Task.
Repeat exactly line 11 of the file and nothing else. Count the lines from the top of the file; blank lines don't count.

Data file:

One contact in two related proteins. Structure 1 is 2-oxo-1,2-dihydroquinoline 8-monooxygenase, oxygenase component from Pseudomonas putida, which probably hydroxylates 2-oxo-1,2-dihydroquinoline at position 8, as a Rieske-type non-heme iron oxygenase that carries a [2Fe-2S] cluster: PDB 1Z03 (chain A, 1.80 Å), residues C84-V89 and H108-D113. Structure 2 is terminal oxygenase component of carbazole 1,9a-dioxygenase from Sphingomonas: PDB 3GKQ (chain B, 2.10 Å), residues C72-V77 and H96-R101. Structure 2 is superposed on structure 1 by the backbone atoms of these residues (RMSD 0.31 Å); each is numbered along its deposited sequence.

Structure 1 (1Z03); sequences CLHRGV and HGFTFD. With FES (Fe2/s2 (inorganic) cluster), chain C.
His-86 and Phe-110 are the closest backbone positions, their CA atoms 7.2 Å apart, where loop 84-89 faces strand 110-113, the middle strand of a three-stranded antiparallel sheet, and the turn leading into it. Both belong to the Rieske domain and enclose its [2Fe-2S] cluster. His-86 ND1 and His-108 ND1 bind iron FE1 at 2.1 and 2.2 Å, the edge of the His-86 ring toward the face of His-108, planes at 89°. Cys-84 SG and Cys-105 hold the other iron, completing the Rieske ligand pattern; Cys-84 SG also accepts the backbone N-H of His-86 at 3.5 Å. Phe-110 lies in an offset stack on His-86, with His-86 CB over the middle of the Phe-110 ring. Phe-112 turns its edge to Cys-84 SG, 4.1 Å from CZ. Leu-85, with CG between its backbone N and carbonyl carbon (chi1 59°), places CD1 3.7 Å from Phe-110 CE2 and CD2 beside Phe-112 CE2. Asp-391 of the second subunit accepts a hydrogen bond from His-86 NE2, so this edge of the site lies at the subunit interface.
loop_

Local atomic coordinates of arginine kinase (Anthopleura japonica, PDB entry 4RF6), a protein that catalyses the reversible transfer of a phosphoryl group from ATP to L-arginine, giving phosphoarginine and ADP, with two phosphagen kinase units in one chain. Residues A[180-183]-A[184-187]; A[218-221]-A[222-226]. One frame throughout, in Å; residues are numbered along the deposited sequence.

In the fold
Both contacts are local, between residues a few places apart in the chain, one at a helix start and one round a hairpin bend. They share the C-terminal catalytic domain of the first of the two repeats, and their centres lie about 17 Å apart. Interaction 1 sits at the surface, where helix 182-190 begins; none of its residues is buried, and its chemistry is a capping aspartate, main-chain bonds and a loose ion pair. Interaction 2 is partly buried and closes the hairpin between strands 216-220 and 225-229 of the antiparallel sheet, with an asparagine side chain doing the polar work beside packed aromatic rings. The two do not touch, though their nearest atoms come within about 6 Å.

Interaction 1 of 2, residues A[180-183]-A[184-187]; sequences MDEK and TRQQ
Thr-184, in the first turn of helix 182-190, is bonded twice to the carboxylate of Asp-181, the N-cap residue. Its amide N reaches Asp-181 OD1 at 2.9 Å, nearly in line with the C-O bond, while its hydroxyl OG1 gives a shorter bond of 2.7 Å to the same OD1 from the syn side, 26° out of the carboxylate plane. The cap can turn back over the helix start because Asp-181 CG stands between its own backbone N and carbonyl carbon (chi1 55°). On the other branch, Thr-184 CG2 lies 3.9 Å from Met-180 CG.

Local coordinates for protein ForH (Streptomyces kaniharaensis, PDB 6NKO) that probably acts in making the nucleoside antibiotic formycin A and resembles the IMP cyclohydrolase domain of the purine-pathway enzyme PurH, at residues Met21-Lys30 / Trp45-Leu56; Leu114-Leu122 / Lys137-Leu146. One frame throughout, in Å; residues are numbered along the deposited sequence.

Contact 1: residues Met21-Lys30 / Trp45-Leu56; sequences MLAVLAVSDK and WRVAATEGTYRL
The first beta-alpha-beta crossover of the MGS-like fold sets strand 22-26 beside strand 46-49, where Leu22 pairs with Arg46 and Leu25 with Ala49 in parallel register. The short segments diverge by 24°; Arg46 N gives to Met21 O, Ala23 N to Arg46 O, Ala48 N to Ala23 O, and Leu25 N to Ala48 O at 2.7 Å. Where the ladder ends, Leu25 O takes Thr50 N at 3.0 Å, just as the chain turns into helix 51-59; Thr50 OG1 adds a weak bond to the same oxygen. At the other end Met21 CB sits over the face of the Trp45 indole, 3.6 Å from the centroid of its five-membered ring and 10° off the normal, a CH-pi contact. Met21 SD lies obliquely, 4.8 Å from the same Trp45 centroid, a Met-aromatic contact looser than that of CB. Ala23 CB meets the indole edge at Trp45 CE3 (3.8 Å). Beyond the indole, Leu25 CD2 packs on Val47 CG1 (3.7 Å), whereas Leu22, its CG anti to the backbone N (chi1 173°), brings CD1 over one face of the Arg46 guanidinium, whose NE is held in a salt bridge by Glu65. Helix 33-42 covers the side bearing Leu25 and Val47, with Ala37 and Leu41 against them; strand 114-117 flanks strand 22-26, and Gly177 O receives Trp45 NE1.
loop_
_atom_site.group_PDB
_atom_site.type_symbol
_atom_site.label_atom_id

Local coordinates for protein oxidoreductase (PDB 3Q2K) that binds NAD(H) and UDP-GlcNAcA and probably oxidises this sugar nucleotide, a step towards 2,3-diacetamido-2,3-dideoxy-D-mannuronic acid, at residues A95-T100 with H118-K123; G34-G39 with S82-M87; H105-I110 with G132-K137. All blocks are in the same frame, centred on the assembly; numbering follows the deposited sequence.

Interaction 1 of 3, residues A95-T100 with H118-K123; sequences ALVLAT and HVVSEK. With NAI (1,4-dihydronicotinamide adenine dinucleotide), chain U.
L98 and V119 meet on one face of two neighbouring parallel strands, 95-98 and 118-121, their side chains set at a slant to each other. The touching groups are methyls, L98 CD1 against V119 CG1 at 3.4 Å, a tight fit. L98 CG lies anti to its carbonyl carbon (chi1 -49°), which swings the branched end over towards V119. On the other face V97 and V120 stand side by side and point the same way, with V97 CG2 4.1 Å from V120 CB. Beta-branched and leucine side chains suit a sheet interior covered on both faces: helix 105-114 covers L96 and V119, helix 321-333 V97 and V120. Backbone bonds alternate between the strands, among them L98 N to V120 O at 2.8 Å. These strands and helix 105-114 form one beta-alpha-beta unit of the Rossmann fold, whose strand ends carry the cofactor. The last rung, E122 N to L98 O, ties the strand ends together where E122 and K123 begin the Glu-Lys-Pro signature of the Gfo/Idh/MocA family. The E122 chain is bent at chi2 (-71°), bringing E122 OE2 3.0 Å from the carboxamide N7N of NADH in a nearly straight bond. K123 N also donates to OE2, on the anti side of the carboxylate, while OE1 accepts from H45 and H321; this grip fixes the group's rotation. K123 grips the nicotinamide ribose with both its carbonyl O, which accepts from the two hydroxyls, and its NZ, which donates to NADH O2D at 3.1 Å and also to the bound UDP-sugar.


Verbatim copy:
Contact 1: residues Met21-Lys30 / Trp45-Leu56; sequences MLAVLAVSDK and WRVAATEGTYRL